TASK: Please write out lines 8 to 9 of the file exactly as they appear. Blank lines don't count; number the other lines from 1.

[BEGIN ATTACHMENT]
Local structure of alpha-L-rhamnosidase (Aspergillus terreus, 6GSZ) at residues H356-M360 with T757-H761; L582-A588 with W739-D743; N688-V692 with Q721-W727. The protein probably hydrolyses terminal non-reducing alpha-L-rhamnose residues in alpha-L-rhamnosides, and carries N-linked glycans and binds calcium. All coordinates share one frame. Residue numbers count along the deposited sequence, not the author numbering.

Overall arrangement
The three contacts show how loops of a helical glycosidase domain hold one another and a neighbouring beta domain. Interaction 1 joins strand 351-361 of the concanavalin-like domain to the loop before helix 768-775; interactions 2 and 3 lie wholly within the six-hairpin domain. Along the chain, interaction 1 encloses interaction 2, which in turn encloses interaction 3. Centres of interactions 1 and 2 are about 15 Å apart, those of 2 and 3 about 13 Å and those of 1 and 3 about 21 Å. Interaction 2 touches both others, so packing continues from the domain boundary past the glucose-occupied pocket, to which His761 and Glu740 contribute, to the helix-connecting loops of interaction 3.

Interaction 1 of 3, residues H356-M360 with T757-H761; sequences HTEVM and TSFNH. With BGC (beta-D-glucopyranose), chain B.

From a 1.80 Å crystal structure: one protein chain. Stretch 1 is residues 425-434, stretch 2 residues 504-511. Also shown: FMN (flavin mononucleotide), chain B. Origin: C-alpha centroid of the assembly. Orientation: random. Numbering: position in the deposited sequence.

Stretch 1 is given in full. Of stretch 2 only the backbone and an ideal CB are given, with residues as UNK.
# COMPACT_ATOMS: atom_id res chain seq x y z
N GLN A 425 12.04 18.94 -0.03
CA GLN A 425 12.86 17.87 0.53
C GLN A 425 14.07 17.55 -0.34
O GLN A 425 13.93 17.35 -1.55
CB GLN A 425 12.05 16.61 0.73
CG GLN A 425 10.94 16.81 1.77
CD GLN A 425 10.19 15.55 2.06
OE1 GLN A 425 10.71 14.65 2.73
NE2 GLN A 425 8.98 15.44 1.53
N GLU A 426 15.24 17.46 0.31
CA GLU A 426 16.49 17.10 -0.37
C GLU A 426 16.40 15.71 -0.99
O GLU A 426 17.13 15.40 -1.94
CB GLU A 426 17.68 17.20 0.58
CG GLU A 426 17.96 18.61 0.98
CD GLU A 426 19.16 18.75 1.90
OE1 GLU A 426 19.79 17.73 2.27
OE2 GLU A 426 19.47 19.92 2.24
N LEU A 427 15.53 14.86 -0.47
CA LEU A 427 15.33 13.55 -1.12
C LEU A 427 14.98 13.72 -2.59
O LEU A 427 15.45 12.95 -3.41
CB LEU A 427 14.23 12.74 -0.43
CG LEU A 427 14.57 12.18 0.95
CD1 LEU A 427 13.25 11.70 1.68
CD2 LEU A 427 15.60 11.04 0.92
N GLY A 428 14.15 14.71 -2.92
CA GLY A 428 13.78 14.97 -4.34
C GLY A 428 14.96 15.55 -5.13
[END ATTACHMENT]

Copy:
N GLN A 425 12.04 18.94 -0.03
CA GLN A 425 12.86 17.87 0.53